Moving on, we read the following description of an economist, which may further unsettle the Austro-libertarian reader:
Economists love incentives. They love to dream them up and enact them, study them and tinker with them. The typical economist believes the world has not yet invented a problem that he cannot fix if given a free hand to design the proper incentive scheme. His solution may not always be pretty—it may involve coercion or exorbitant penalties or the violation of civil liberties—but the original problem, rest assured, will be fixed. (p. 20)
Again, there are certainly plenty of economists who fit this description, but it is not one to which someone in the Misesian tradition would aspire. Our authors seem to be glamorizing their view of the typical economist—"Oh you! There you go again, you old dog, using coercion to get people to internalize externalities!"—and thus any reader who has serious moral objections to violations of civil liberties will be, shall we say, quite put out.
My other major complaint is that the book's style makes it very difficult to nail down exactly what the authors are claiming. This ambiguity is due to the authors' desire for controversy and comprehensibility for the layman. For example, when discussing the effects of parents on children, the authors ask "how much do parents really matter"? (At this point in the book, the reader is fairly confident that our authors are going to dispel this particular myth.) They go on to state that "bad parenting matters a great deal," because unwanted children have "worse outcomes" than children "who were eagerly welcomed by their parents." And yet our authors persist: "But how much can those eager parents actually accomplish for their children's sake?" (p. 154)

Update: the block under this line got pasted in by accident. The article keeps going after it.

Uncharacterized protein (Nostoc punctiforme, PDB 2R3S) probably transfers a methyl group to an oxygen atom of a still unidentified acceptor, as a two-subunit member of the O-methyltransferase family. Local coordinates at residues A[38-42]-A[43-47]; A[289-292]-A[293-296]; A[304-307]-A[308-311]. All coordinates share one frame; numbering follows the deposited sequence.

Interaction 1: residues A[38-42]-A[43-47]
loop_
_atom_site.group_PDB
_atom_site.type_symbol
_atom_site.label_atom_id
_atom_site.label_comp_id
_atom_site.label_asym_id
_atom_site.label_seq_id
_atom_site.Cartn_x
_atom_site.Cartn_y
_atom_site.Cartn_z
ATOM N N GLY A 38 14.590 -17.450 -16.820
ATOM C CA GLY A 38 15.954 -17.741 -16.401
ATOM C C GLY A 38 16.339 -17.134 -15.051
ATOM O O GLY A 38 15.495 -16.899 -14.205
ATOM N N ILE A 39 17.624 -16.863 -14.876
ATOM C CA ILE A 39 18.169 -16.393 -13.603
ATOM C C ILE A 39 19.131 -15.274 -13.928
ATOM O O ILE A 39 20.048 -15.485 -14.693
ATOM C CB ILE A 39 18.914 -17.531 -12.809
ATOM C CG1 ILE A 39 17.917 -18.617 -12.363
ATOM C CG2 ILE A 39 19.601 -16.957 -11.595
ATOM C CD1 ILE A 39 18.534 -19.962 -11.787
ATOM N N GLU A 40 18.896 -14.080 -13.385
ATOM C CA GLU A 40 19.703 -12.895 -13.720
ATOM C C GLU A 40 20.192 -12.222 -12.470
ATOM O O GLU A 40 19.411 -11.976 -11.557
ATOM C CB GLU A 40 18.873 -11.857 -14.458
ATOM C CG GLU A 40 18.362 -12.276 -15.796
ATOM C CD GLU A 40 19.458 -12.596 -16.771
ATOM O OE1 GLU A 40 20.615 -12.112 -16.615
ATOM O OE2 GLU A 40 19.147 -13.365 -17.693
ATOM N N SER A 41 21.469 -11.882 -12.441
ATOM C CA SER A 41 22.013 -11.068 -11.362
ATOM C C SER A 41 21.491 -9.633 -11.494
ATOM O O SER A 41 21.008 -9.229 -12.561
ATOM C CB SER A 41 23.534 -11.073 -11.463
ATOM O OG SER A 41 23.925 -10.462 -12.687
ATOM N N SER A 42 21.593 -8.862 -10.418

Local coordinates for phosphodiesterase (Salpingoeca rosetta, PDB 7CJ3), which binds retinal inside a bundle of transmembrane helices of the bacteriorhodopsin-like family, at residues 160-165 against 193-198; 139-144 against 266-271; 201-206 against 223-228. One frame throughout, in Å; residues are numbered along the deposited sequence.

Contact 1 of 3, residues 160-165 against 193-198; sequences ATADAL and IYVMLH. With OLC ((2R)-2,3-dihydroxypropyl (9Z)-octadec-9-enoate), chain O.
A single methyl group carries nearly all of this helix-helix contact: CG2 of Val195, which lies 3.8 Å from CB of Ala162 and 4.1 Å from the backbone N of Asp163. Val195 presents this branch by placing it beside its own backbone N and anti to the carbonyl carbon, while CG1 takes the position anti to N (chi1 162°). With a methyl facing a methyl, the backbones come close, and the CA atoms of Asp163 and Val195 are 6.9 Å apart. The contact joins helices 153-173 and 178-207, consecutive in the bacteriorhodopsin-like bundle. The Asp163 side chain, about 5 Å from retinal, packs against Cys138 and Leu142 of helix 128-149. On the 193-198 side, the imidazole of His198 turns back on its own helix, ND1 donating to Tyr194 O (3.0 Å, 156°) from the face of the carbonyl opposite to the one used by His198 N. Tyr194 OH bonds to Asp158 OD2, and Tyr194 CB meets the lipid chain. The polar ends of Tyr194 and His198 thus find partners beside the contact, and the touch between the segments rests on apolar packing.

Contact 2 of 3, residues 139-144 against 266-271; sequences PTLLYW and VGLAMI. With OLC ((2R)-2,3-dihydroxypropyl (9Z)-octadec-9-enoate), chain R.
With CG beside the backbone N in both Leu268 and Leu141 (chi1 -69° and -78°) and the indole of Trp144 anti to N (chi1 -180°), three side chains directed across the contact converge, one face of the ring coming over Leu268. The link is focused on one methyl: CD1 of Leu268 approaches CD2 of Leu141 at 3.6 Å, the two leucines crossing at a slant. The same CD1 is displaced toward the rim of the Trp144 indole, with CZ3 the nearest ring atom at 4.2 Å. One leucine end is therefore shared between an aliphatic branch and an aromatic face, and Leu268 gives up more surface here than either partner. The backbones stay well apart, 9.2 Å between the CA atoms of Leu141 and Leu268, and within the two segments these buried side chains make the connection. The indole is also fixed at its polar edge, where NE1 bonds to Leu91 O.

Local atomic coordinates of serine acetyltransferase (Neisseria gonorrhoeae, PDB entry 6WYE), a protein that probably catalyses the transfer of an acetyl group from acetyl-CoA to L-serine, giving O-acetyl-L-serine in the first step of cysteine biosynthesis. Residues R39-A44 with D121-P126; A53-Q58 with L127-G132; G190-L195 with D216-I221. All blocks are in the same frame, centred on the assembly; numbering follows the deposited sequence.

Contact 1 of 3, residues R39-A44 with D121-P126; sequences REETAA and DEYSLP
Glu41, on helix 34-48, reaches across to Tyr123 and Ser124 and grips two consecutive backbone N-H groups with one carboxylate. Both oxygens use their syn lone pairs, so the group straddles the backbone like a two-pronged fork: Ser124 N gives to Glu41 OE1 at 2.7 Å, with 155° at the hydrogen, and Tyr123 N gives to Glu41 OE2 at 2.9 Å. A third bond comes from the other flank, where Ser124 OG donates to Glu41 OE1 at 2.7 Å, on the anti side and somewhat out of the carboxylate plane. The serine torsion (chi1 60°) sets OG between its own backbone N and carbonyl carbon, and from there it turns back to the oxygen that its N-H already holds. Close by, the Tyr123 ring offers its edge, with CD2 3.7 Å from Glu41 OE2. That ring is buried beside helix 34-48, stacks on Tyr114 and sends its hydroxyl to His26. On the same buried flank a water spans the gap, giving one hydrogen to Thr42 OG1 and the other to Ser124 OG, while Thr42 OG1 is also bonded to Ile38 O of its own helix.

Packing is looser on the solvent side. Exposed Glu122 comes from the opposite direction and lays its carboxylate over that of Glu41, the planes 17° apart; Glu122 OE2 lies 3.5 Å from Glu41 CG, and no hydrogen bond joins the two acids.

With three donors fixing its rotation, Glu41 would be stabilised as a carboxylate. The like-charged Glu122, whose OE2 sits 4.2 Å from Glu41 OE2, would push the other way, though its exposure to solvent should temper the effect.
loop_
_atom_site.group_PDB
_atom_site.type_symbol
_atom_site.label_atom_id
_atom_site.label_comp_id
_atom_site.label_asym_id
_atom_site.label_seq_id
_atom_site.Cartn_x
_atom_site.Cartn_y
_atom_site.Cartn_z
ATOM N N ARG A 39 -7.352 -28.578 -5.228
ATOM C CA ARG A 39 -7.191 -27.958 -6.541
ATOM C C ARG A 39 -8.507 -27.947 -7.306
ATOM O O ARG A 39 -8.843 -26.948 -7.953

The reader is then taken on a tour of possible things that could influence a child's educational performance, such as whether the parents are divorced, how much TV he watches or how many times they read to him, or how often they take him to the museum. As it turns out, none of these things matters, and more generally, a child's peers exert a far greater influence on him than his parents' child-rearing techniques.
Now let's stop for a moment and ask what our authors mean by such a claim. Simply put, if you take children who are equal in all other respects, then it is far more significant to know that one child hangs out with gang members rather than knowing that one child's parents limit him to two hours of television per night.